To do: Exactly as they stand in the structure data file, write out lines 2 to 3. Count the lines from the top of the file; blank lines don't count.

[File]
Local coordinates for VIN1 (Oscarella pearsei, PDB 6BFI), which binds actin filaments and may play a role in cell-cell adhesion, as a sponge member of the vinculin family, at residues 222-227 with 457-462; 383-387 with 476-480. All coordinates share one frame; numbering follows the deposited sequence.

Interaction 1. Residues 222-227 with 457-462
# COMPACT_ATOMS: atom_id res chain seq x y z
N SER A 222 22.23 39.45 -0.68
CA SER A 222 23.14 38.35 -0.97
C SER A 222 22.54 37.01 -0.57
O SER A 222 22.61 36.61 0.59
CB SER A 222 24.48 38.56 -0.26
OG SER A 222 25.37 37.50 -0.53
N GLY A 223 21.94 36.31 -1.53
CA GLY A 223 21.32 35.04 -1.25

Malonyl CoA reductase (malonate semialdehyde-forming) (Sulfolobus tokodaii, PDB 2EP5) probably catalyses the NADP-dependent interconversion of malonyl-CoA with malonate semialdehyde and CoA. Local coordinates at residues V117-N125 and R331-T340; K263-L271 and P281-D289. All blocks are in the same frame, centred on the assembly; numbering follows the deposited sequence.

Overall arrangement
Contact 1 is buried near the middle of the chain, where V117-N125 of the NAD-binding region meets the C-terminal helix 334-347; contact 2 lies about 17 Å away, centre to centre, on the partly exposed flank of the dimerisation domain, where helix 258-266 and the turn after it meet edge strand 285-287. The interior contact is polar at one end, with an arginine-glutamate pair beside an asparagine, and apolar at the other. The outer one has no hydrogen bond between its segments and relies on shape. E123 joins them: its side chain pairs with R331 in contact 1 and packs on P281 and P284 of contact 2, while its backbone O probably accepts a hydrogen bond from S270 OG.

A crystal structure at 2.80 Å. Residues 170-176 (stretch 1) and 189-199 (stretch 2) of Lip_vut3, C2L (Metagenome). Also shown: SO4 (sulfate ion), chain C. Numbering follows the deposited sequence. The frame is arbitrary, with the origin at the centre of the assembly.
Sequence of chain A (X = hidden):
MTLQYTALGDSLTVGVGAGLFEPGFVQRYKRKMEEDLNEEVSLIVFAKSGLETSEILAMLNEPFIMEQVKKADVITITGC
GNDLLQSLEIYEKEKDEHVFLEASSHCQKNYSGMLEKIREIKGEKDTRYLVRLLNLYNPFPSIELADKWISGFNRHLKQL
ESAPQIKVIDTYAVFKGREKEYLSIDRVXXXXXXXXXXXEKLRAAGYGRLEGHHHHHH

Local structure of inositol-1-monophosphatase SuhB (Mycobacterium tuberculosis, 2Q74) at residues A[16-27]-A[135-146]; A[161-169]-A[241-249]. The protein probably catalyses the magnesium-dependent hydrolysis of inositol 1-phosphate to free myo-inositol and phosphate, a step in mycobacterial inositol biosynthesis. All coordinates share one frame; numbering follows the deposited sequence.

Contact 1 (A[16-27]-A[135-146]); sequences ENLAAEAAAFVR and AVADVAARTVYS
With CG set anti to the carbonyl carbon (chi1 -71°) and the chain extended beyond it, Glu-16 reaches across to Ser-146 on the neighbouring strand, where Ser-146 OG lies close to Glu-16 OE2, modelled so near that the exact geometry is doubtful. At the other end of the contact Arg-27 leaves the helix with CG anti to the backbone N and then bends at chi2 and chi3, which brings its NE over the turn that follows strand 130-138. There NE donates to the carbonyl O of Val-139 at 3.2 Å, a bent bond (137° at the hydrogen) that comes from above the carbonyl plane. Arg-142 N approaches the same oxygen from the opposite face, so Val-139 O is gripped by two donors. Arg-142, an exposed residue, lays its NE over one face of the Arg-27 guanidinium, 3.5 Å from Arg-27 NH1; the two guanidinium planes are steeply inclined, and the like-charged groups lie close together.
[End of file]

Interaction 1. Residues 222-227 with 457-462
# COMPACT_ATOMS: atom_id res chain seq x y z